Baker, according to press reports, always considered himself a staunch friend of Israel’s, no matter what the critics said. He thought it was necessary to deny Israel military loans and shipments of arms and even send AWAC planes to Saudi Arabia, for Israel’s own good.

Now Mr. Baker has come out with a 79 point report on the war in Iraq. In the report he links the Israeli Palestinian issue to Iraq. He also believes that the US must sit down and talk with both Iran and Syria, and Israel should do the same. In this Baker believes he is doing the right thing for the US, for Israel, and the world.

Jimmy Carter, in recent press interviews about his latest book, says he is not an anti-Semite, but is in fact one of Israel’s staunches friends. “I am, after all, the President who brought the Israelis and the Egyptians together to make Peace.” Carter shared the Nobel Peace Prize with the late Israeli Prime Minister Menachem Begin, and the assassinated Egyptian leader Anwar Sadat.

Since then Carter has made a point of coming to the Middle East as if the Nobel Prize gives him a free pass. He frequently takes the Palestinians side in any debate, and almost always comes out against the Israelis. He claims he’s doing it because he’s a friend, pointing out a friend’s short-comings in hopes of making some adjustments.

Maybe he is. Israel is far from the perfect society. An old-boy network exists in Israel that exacerbates an already difficult political climate. Sort of like the stories of the police stations in countries around the world where the cops think they have a society different from the rest of the population, and cover-ups are taken for granted, since the rest of the population doesn’t put their lives on the line for society.

Jimmy Carter has pointed out weaknesses in the Israeli society. Weaknesses that need correcting. However he has also cozied up to Israel’s enemies in such a way that his credibility among Israelis is severely weakened.

But he does manage to keep in the public eye at an age when most of his contemporaries are six-feet under ground. In that James Baker has made the same achievements. Back from obscurity Baker has now risen to the top of the diplomatic heap with his new report.

U.S. President George W. Bush has said that he rejects a few of the Baker Committee recommendations out of hand, mainly the immediate withdrawal of troops from Iraq, and negotiations with the Iranians and the Syrians. Of course, given the nature of politicians, politics, and diplomacy, Bush could be saying these things while doing just the opposite.

Israelis however were relieved to hear Bush reject part of Baker’s recommendations. Israeli analysts have been writing that they’re worried a meltdown in Iraq would spill over into a Middle East bloodbath. Some have written scenarios envisioning Iran invading Iraq to help bolster the Shiites, with Syria coming in with Saudi support to help the Sunnis, and even the Turks invading the Kurdish region to suppress a pending revolt of Iraqi Kurds who want are helping Turkish Kurds in their fight for independence.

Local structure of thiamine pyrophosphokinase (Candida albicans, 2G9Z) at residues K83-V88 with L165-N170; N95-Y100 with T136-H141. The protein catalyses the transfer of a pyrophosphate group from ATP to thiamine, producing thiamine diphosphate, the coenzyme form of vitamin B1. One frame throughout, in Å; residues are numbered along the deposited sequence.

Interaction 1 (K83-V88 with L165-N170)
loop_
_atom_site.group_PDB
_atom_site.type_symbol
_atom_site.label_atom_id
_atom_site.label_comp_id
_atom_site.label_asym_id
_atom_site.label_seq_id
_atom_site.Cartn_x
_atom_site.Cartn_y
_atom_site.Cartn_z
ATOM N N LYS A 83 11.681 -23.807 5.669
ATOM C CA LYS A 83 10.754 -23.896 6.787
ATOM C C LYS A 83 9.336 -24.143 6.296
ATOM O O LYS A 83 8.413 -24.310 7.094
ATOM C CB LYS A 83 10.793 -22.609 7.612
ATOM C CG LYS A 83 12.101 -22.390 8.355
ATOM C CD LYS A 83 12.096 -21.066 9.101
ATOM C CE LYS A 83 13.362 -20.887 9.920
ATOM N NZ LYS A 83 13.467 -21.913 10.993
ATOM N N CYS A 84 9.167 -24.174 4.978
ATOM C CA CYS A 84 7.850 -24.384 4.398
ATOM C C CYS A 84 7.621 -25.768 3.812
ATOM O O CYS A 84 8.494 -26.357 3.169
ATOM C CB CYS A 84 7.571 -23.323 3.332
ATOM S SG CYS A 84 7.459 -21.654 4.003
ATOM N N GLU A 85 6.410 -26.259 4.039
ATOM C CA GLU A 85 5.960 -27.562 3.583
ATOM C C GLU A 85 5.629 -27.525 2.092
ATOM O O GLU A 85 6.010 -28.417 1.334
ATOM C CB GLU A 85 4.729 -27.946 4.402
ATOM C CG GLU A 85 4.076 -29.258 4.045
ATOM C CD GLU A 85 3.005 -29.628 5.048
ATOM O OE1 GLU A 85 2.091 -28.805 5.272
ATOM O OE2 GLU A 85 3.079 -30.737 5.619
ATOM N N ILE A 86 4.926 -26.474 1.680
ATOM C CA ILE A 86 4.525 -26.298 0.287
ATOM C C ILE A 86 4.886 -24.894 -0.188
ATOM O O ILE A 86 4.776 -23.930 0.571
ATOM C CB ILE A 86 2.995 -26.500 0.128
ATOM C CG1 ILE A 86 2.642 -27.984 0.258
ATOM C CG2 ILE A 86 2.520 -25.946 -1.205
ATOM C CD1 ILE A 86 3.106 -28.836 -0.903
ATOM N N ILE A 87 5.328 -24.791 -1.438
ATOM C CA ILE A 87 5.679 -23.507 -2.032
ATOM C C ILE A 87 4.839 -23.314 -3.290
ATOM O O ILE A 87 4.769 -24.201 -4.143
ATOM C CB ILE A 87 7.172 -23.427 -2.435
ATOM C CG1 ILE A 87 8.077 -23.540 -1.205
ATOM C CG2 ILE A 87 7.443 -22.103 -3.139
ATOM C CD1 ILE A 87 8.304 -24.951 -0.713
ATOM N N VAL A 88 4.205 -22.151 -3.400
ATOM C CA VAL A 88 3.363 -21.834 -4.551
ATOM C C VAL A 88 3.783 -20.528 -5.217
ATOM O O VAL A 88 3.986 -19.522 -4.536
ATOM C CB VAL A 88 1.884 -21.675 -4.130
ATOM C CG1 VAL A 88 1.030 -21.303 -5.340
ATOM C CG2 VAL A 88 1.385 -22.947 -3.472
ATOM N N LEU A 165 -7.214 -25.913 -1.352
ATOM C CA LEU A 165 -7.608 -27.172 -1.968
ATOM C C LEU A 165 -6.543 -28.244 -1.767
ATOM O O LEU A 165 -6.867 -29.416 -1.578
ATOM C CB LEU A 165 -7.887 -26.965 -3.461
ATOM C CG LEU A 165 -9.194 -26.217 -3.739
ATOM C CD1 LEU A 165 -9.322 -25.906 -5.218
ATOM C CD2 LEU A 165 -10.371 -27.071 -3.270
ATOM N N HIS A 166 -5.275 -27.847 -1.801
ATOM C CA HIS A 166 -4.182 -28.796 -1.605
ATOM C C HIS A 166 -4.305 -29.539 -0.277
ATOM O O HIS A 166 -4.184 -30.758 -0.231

Should Iraq go Shiite, then Israel has to face a block made up of Hezbollah, which already almost controls Lebanon, Iran and Iraq. A fairly sizeable and dangerous combination. Israel also worries about the recent statements coming out of the US that Iran will be free to develop nuclear weapons without American military intervention. Both of these new developments put Israelis on edge.

Former Sec. Of State Baker thinks the Iranians and Syrians can be brought to the negotiating table. In his opinion Israel has to think about giving up the Golan Heights in order to make peace with Syria. In Baker’s opinion this is the only way to separate Syria from Iran. Divide and conquer. Break up the block.

Maybe he’s right. He’s also talking about another Madrid-style conference, his original brainchild that preceded the Oslo accords. Not since Baker’s last incarnation has the discussion of Israel leaving the Golan Heights been raised. Nor has a serious move been made for any real peace initiatives.

Maybe it is time for these types of initiatives again. Maybe Syria really does want peace. If so, skeptics say, they’re sure keeping it a secret. Maybe you can talk sense to Iran. If so, then the threats of annihilating Israel with nuclear weapons may have only been a means to attract the world’s attention, and turn Achmanejahad into a household name.

Maybe this time we’ll get another peace treaty, as we did under Jimmy Carter, with Syria. Although Anwar Sadat reportedly confessed he’d been trying to make peace with Israel for years, and only used war as a means to reach a settlement. No such statements have surfaced about Iran or Syria.

Maybe this time a Madrid-style conference, recommended by Mr. Baker, will lead to something more than a hollow document which can easily be rescinded, trashed, and ignored by both sides. Maybe this time someone else will win the Nobel Peace Prize.
Maybe Achmanejahad. Why not? Arafat won it, didn’t he? And look at all the good that illustrious Palestinian leader brought to the world after he’d won the prize.